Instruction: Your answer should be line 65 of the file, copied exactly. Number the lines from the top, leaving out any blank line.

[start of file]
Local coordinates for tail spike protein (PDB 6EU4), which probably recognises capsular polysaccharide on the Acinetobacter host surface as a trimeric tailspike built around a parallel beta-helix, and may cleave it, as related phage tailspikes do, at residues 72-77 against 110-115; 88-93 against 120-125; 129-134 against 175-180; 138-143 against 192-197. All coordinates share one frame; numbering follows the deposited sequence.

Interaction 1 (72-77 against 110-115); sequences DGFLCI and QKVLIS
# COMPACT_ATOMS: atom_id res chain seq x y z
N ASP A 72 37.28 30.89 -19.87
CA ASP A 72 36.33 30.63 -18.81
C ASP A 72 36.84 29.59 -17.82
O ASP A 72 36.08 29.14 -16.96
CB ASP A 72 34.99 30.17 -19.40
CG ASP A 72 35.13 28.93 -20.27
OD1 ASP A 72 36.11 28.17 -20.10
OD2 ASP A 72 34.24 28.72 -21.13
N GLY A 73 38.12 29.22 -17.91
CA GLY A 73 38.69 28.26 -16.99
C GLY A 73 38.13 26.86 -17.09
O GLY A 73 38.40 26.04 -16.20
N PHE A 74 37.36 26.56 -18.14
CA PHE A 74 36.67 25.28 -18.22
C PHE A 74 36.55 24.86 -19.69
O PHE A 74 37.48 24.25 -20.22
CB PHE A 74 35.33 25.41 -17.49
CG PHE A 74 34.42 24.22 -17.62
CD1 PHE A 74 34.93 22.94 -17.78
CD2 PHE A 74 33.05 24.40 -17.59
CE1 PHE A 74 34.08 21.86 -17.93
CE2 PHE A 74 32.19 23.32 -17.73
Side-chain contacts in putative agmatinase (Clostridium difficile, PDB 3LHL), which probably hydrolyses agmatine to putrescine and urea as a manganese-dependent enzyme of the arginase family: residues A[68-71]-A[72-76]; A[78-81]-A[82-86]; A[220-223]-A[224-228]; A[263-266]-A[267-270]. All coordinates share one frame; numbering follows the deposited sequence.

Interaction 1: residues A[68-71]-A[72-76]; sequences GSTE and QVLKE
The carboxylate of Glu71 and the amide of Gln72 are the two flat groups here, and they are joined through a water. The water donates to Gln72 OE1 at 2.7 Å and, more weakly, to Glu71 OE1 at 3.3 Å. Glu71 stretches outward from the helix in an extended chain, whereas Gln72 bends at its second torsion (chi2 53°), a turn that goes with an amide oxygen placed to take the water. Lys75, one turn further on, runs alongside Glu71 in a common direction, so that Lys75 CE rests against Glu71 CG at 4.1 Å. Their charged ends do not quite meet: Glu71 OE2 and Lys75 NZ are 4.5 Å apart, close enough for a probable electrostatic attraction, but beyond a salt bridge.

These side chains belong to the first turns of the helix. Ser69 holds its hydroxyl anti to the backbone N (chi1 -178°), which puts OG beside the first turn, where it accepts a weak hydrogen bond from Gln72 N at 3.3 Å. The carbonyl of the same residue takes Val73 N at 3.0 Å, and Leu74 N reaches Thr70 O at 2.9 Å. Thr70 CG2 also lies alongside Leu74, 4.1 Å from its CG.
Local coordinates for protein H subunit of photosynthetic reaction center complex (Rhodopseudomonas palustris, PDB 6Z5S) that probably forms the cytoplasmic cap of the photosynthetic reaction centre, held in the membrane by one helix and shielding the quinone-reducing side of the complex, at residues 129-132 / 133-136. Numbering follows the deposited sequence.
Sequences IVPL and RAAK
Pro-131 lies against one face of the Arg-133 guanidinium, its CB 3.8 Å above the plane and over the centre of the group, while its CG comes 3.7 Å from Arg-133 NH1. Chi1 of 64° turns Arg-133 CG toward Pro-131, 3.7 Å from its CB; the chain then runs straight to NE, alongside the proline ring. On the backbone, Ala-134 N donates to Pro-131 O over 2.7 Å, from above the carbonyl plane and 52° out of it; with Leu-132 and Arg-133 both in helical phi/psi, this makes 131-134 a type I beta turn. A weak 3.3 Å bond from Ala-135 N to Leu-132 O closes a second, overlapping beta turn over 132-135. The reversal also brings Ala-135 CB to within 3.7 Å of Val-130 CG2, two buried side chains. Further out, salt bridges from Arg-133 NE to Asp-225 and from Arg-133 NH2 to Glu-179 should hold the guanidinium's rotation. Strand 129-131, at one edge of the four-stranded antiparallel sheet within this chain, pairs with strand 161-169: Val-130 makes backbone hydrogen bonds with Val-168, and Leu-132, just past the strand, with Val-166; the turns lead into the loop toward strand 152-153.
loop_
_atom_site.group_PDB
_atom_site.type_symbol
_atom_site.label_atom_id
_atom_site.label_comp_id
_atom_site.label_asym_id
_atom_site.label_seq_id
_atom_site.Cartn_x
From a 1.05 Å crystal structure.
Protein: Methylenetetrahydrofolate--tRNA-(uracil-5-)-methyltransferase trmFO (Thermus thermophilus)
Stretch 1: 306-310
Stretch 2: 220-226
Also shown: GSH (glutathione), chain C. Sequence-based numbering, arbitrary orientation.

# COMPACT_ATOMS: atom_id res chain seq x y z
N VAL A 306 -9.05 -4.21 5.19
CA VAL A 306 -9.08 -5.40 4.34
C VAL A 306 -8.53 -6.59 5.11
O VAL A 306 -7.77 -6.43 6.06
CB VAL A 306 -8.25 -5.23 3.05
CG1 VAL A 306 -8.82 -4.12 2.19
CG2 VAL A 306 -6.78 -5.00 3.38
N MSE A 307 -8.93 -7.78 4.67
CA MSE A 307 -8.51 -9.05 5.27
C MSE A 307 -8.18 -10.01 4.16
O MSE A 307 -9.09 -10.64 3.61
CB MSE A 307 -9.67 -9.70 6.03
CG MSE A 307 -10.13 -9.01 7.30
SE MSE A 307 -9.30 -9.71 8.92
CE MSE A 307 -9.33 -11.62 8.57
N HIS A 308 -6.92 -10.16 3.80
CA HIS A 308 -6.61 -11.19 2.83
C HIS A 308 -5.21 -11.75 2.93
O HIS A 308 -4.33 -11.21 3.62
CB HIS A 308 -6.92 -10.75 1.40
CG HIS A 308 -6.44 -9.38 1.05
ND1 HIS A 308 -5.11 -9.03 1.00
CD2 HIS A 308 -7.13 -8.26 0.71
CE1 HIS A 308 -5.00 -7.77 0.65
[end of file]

O HIS A 308 -4.33 -11.21 3.62